Service-learning students develop workshops for local youth, build wildlife garden at Roughhouse Brewing
Standard course work is the staple of providing an education to students, but learning and working in the field can amplify what’s taught in the classroom by including real-world experience.
In fall 2023, Texas State University students in GEO 4322/5322 engaged in two community-based, service-learning projects:
- Developing and implementing a series of environmental education workshops with local youth via the San Marcos Explorers program.
- Leading the design, installation, and interpretation of the “Texas Native Wildlife Garden” at Roughhouse Brewing.
The classes featured 25 students with a high level of organization for the two projects. Each project had two project managers and several team leaders and subgroups.
The fall course marked the fourth time the class has been taught by Colleen C. Myles, Ph.D., associate professor in the Department of Geography and Environmental Studies and faculty ombudsperson.
“This is the best part of my job — seeing all your hard work throughout the semester come together,” Myles said. “It's chaotic. It's messy. It's scary. Then you get to see your peers produce these amazing deliverables and outcomes. As an educator, I love service learning so much because it really puts learning into practice. Concepts are going to be solidified in your mind a lot better than if I just said, ‘Read the book, do the test, here's your A, B, or C.’ In the end, it's super exciting and worthwhile.”
The San Marcos Explorers program was headed by Adriana Montoya, a public administration senior and community outreach intern for the Office of Sustainability. Throughout the semester, Daelyn Bassham, a graduate student pursuing a master’s in sustainability studies, worked alongside Adriana as the second project manager for the San Marcos Explorers program.
The idea for the program was to connect learning and education to the student’s environment to develop an affiliation with their community. The model is inspired by youth groups like the Boy Scouts, Girl Scouts, and National Park Service Junior Rangers because of the hands-on nature of the activities they cultivate.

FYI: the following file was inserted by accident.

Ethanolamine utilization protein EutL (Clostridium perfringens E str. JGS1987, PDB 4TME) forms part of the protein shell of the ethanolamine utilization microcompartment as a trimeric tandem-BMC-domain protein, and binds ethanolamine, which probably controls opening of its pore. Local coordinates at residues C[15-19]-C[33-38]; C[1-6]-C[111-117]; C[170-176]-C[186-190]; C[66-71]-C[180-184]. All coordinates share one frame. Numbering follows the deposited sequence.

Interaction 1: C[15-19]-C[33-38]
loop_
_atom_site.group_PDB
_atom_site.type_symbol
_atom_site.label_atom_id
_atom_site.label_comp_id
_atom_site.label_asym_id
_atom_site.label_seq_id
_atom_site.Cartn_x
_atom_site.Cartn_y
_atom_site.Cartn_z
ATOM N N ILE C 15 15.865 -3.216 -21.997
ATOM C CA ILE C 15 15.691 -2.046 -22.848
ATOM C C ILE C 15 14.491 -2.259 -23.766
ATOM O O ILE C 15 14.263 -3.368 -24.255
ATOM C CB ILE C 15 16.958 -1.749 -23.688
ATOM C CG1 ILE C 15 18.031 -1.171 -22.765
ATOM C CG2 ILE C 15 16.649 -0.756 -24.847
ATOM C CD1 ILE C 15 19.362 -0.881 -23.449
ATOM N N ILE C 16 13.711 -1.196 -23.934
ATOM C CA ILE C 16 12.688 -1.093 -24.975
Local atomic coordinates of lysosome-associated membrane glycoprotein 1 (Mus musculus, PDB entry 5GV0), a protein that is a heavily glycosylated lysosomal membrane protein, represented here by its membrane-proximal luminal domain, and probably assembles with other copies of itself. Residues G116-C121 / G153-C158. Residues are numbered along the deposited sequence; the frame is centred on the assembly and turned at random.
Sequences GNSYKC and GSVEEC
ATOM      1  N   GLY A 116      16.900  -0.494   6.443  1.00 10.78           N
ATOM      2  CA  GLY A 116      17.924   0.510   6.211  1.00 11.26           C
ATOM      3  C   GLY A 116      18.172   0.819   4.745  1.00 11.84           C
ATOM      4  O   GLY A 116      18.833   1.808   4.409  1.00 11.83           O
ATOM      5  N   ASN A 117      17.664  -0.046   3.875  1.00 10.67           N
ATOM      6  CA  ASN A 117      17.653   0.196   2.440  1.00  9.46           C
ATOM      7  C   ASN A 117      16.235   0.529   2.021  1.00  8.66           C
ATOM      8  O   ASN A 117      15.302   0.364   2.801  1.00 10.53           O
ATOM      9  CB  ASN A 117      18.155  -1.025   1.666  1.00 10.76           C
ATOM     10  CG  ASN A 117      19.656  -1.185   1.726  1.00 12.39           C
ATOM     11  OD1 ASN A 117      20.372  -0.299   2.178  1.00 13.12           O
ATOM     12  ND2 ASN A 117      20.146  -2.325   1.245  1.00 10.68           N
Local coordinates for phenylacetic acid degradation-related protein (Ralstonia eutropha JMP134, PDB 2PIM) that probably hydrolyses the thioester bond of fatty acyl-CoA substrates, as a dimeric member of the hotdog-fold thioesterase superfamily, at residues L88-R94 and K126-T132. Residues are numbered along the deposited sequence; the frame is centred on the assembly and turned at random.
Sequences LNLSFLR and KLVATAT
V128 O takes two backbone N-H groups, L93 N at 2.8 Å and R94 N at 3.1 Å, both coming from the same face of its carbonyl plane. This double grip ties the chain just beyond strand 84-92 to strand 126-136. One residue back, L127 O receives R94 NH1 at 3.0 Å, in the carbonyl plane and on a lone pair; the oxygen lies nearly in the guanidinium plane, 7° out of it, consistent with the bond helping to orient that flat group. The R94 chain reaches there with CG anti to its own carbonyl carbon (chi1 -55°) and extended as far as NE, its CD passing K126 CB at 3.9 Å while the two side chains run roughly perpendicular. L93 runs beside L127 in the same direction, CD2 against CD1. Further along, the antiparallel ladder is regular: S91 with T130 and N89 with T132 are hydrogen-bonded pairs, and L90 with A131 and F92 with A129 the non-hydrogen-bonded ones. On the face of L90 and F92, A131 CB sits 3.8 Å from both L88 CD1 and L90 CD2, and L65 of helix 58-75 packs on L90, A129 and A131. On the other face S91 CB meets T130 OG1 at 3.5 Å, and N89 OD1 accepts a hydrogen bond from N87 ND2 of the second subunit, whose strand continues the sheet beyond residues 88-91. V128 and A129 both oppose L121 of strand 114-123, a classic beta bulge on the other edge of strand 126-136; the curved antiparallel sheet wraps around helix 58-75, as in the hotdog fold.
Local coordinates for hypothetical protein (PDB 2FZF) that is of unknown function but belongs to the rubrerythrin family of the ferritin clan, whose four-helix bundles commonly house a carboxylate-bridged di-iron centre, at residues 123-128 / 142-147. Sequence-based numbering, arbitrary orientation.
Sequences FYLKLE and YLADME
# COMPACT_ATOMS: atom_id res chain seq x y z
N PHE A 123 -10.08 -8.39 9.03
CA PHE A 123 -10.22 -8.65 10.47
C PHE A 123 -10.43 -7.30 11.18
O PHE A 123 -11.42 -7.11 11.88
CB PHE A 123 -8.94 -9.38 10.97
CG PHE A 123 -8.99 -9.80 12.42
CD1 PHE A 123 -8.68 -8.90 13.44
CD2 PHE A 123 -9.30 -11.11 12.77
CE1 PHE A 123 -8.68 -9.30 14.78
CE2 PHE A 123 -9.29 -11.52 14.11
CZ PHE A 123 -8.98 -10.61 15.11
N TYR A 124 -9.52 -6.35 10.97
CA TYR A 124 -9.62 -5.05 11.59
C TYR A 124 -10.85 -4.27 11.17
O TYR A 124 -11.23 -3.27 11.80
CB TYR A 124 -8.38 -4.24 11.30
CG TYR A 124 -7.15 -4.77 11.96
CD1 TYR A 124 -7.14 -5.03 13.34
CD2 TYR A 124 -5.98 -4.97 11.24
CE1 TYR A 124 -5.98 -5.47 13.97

"I really wanted to do something to fix this problem because a lot of the time, students aren’t able to learn about the nature and heritage of their communities because of limitations within public schools,” Montoya said. “We were not learning about the place we grew up in. Crockett Elementary stepped in and were gracious enough to allow me into their library to teach a cohort of 20 fifth graders.”
The San Marcos Explorers program was comprised of three parts. The first included the entire cohort for a shadow session on field guides. The second included group one of the cohort on the topic of conservation mindfulness. Lastly, the third included group two of the cohort on the topic of famous Texas cowboys and cowgirls.
The students in the cohort participated in a variety of activities in the program, including creating their own cattle branding and identifying the frogs and toads of Central Texas during a family day at The Meadows Center.
As part of their course work, TXST students presented their final deliverables, which included a lesson plan, budget of materials and costs, and reflection presentation.
The “Texas Native Wildlife Garden” at Roughhouse Brewing emerged from a shared desire to design and construct a water and wildlife conservation garden that would benefit the community, which is situated on the Edwards Aquifer Recharge Zone.
The project brought together an array of interested parties, including Myles’ interpretive environmental geography students; two TXST graduate students, Amanda Martinez, pursuing a master’s in sustainability studies, and Delorean Wiley, who earned her Ph.D. in geography this semester; and a community-minded private business, namely, Roughhouse Brewing.
The design subgroup posted several iterations of the garden to the GroupMe app, receiving advice on alternative designs to maximize the scope and effectiveness of the space allocated for the garden. The garden could have cost $15,000 if completed by a landscape architect, but the cost was significantly cut through community connections and donations.
Over two workdays, students and community volunteers built the trail and completed planting. The overall area is 1,477 square feet and includes different thematic sections to show the diversity, value, and purpose of the plants.
The environmental interpretive signage subgroup designed informative signage for the garden’s birds, nectar, wildflowers, grasses, pollinators, and monarchs sections. They also created a sign to show the ecological connections between water, plants, and wildlife, and why Roughhouse Brewing wanted to partner with TXST to create the garden.
The social media subgroup created posts for Roughhouse Brewing’s consideration to promote visits to the garden, reasons behind TXST partnering with the brewery, the importance of the project, and how viewers can create something similar in their own yard.
“The whole point of this was that we're a part of this system, too,” said Dakota McCallister, a geography resource and environmental studies junior. “We need water, and we need pollinators to create food, and we need pollinators to pollinate these plants. And without these systems, we don't have beer, and we don't have Roughhouse. We need to be doing our best to educate people through community outreach and community connection.”
To see the “Texas Native Wildlife Garden,” visit Roughhouse Brewing at 680 Oakwood Loop, San Marcos, TX.
For more information about the class, visit the Department of Geography and Environmental Studies website.